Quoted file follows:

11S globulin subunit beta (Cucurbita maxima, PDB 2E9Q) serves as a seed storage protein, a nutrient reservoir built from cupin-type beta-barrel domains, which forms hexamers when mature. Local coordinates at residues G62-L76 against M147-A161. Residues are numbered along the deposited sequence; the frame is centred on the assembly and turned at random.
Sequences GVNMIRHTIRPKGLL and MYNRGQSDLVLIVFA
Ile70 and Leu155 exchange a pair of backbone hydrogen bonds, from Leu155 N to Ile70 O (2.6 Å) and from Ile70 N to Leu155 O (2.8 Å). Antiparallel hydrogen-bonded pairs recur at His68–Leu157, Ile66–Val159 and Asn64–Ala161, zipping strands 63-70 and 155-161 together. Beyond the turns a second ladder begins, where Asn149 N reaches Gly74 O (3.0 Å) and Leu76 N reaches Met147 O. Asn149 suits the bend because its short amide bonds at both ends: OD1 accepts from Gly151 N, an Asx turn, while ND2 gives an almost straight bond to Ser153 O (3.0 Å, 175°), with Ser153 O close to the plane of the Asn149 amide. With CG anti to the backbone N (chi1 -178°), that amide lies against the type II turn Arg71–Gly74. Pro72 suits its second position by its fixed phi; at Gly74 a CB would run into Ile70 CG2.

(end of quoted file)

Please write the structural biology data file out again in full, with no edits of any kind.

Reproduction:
11S globulin subunit beta (Cucurbita maxima, PDB 2E9Q) serves as a seed storage protein, a nutrient reservoir built from cupin-type beta-barrel domains, which forms hexamers when mature. Local coordinates at residues G62-L76 against M147-A161. Residues are numbered along the deposited sequence; the frame is centred on the assembly and turned at random.
Sequences GVNMIRHTIRPKGLL and MYNRGQSDLVLIVFA
Ile70 and Leu155 exchange a pair of backbone hydrogen bonds, from Leu155 N to Ile70 O (2.6 Å) and from Ile70 N to Leu155 O (2.8 Å). Antiparallel hydrogen-bonded pairs recur at His68–Leu157, Ile66–Val159 and Asn64–Ala161, zipping strands 63-70 and 155-161 together. Beyond the turns a second ladder begins, where Asn149 N reaches Gly74 O (3.0 Å) and Leu76 N reaches Met147 O. Asn149 suits the bend because its short amide bonds at both ends: OD1 accepts from Gly151 N, an Asx turn, while ND2 gives an almost straight bond to Ser153 O (3.0 Å, 175°), with Ser153 O close to the plane of the Asn149 amide. With CG anti to the backbone N (chi1 -178°), that amide lies against the type II turn Arg71–Gly74. Pro72 suits its second position by its fixed phi; at Gly74 a CB would run into Ile70 CG2.